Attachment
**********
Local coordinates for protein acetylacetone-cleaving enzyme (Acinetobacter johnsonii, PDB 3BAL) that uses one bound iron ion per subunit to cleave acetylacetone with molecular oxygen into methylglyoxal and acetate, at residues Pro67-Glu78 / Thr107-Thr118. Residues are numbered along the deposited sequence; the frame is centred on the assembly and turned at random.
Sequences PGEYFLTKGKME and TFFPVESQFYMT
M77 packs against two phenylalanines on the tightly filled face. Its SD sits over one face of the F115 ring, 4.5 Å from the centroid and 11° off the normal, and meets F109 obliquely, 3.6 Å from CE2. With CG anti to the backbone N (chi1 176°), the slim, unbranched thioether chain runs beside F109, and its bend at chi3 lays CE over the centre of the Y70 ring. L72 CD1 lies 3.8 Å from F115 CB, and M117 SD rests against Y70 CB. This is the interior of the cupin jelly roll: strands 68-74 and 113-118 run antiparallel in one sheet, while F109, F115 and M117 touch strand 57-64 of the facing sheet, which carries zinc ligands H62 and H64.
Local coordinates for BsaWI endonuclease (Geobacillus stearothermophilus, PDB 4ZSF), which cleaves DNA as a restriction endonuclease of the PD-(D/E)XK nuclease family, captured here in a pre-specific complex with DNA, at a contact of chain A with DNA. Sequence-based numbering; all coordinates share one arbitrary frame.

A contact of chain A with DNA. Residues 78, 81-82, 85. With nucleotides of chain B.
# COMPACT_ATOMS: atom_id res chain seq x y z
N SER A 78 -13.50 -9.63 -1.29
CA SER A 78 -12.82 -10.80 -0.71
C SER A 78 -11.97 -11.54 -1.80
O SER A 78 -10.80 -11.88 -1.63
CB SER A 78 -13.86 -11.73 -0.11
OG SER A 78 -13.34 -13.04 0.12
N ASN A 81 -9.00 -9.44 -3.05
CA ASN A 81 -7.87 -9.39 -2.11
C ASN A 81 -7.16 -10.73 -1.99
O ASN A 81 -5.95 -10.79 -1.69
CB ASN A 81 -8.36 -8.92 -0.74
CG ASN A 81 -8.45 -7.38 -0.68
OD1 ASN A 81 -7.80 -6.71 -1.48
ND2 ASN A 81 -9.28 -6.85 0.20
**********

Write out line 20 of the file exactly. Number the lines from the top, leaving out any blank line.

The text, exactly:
ND2 ASN A 81 -9.28 -6.85 0.20